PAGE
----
Here are a few places we're going to visit quite often, so make sure you have them handy:

Get Grunt Up & Running

Grunt is written in JavaScript, so you'll need a Node.js environment and the Node Package Manager that comes with it.

Install Node

Go to and grab the installer for your operating system. It will install Node and NPM.

Note: Working with Grunt means interacting with a shell, which Mac and Linux users are lucky enough to have readily available. As for Windows, let's just say I'd eat a live snail before I use the Command Prompt. Instead, I suggest you install Git for Windows — available at — that comes with a real shell.

Install Grunt

We'll use NPM to install the Grunt CLI (Command-Line Interpreter) from the console:

npm install -g grunt-cli

The -g flag stands for global, which makes the grunt command available for any project on your machine.

You may need administrator rights to install grunt-cli globally. If that's the case, just run:

sudo npm install -g grunt-cli

That's it! You're ready to add Grunt magic to your projects.

Set up your first Grunt project

Let's create a new project:

mkdir my-project
cd my-project

There are two main files you need to create in the root directory of your project:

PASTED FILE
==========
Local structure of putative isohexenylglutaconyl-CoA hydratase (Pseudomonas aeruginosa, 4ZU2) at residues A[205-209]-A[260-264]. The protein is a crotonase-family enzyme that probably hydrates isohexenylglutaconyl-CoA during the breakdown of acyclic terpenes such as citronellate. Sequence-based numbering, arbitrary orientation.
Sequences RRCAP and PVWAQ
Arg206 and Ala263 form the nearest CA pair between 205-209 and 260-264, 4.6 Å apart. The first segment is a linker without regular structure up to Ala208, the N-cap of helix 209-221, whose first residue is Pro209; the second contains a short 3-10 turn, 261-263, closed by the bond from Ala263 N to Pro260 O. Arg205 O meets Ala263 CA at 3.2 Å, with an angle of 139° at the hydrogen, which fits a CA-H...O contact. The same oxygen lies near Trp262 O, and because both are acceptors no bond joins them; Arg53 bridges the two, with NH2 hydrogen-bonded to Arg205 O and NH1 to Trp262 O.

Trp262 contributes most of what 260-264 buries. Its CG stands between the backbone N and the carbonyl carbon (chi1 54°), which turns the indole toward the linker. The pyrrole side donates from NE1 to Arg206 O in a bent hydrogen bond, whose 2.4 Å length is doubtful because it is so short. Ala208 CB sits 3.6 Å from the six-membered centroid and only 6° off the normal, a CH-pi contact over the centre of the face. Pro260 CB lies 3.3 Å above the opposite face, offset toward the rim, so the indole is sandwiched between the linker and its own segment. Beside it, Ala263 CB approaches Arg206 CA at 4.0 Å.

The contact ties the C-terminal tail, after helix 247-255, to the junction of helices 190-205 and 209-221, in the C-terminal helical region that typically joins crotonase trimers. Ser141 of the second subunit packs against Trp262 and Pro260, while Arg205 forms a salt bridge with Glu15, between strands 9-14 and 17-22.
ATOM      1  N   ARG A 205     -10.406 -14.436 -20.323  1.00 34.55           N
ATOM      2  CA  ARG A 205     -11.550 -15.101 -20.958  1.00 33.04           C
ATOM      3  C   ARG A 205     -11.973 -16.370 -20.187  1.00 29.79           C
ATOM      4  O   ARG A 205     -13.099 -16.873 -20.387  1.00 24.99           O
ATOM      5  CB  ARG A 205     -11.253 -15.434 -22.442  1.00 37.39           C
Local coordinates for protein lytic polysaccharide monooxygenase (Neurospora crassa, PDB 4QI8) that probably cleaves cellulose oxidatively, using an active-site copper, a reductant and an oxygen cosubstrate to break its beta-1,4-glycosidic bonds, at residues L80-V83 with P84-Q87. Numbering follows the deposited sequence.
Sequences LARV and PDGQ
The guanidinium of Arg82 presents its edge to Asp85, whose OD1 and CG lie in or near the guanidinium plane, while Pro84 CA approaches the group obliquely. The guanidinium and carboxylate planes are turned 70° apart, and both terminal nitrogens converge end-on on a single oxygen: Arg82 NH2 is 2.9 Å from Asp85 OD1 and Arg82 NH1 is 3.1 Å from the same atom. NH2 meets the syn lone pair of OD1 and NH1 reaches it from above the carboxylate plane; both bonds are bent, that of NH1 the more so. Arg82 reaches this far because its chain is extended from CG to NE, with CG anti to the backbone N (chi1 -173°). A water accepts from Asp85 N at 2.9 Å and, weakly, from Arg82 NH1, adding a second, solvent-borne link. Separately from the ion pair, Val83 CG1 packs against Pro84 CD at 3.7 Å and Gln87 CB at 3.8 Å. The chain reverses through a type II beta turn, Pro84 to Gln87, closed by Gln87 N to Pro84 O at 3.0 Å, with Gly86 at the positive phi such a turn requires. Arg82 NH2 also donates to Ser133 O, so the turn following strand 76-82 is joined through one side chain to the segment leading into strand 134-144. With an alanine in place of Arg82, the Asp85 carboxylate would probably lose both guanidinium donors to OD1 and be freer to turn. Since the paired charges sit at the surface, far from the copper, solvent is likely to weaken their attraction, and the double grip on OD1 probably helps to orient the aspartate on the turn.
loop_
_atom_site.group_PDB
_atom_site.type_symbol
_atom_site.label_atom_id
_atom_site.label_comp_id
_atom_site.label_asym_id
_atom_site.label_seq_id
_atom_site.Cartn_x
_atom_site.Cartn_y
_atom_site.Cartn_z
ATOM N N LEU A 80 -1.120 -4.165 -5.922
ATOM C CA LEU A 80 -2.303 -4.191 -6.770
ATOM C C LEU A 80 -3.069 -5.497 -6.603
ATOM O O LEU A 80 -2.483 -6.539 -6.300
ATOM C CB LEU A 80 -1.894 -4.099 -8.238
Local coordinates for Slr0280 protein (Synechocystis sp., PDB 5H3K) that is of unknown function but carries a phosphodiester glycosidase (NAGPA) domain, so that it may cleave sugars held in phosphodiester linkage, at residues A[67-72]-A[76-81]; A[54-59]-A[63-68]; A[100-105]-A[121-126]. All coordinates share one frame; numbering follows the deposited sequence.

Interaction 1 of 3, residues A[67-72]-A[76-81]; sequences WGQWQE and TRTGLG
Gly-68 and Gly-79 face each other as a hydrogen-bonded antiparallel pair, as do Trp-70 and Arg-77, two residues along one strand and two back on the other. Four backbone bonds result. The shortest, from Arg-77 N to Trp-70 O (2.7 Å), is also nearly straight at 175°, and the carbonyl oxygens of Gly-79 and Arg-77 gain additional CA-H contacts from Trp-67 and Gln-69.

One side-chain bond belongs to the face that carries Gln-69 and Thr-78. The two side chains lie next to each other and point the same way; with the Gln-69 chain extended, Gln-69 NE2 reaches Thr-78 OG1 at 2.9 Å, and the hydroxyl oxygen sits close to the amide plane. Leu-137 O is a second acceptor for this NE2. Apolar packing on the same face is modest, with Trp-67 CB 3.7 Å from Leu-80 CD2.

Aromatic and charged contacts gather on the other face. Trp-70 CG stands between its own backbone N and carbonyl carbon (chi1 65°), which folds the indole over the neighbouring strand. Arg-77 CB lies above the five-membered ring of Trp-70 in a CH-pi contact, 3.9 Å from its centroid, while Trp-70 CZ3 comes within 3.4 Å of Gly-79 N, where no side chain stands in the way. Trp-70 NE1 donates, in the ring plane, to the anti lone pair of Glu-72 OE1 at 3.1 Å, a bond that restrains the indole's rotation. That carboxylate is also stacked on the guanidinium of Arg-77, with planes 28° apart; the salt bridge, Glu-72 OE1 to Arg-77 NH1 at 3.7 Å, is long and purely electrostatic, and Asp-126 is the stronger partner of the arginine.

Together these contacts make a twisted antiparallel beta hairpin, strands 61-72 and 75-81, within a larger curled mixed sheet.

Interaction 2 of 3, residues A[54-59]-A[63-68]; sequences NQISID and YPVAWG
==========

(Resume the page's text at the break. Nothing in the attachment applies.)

Your project's file structure should look like this:


Let's create a basic version of this file:

  "name": "my-project", // the name of our project, hyphen-separated
  "version": "0.0.0" // project version (in semantic format)

Now, let's install Grunt in our current project.

But wait, didn't we do that already? Well, sort of. We did install Grunt CLI, but that's just a small utility that runs the local version of grunt for you. We still need to install Grunt in our project (no -g flag this time):

npm install grunt --save-dev

The --save-dev flag tells NPM to update package.json to include grunt as a dependency for the project. Our file will now look like this:

  "name": "my-project",
  "version": "0.0.0",

  // the list of project dependencies
  "devDependencies": {
      "grunt": "~0.4.1"

You'll also notice a node_modules directory was added to your project. This is where NPM installs all the local modules — so far it contains just the grunt module. If you're using Git, you can safely add node_modules to .gitignore.

Your project's file structure now looks like this:


Did you know? Running npm install in any project directory that has a package.json will install all its necessary dependencies with their appropriate versions, as listed in the devDependencies section.


Next, let's create a Gruntfile next to our package.json. The basic format for the file is this:

module.exports = function(grunt) {
  // We'll do grunt stuff here soon!

For example, let's write a task that just prints out Hello World! into the console:

module.exports = function(grunt) {
  grunt.registerTask('default', function() {
      grunt.log.write('Hello World!');

And now to run it:

> Running "default" task
> Hello World!

Take five

Alright, let's recap what we've just done:

  1. We installed Node and NPM, which allow us to run Grunt and install all the necessary plugins;
  2. We made the grunt command available by installing the Grunt CLI globally;
  3. We created a new, empty project;
  4. We added basic versions of package.json and Gruntfile.js;
  5. We ran grunt for the first time!